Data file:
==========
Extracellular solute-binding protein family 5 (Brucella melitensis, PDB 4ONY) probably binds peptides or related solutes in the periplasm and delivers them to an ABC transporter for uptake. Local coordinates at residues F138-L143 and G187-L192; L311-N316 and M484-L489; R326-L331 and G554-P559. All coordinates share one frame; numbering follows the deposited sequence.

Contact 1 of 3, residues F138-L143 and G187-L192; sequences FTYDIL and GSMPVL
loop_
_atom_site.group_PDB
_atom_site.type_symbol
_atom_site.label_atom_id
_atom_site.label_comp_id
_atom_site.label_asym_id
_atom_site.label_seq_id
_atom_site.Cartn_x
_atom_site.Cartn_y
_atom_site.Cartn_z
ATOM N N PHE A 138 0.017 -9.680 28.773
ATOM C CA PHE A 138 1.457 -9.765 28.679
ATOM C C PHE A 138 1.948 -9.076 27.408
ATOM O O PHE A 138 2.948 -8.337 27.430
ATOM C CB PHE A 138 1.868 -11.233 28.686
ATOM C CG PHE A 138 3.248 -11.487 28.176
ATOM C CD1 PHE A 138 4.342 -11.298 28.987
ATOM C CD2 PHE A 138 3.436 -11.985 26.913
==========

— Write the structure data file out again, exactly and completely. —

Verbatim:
Extracellular solute-binding protein family 5 (Brucella melitensis, PDB 4ONY) probably binds peptides or related solutes in the periplasm and delivers them to an ABC transporter for uptake. Local coordinates at residues F138-L143 and G187-L192; L311-N316 and M484-L489; R326-L331 and G554-P559. All coordinates share one frame; numbering follows the deposited sequence.

Contact 1 of 3, residues F138-L143 and G187-L192; sequences FTYDIL and GSMPVL
loop_
_atom_site.group_PDB
_atom_site.type_symbol
_atom_site.label_atom_id
_atom_site.label_comp_id
_atom_site.label_asym_id
_atom_site.label_seq_id
_atom_site.Cartn_x
_atom_site.Cartn_y
_atom_site.Cartn_z
ATOM N N PHE A 138 0.017 -9.680 28.773
ATOM C CA PHE A 138 1.457 -9.765 28.679
ATOM C C PHE A 138 1.948 -9.076 27.408
ATOM O O PHE A 138 2.948 -8.337 27.430
ATOM C CB PHE A 138 1.868 -11.233 28.686
ATOM C CG PHE A 138 3.248 -11.487 28.176
ATOM C CD1 PHE A 138 4.342 -11.298 28.987
ATOM C CD2 PHE A 138 3.436 -11.985 26.913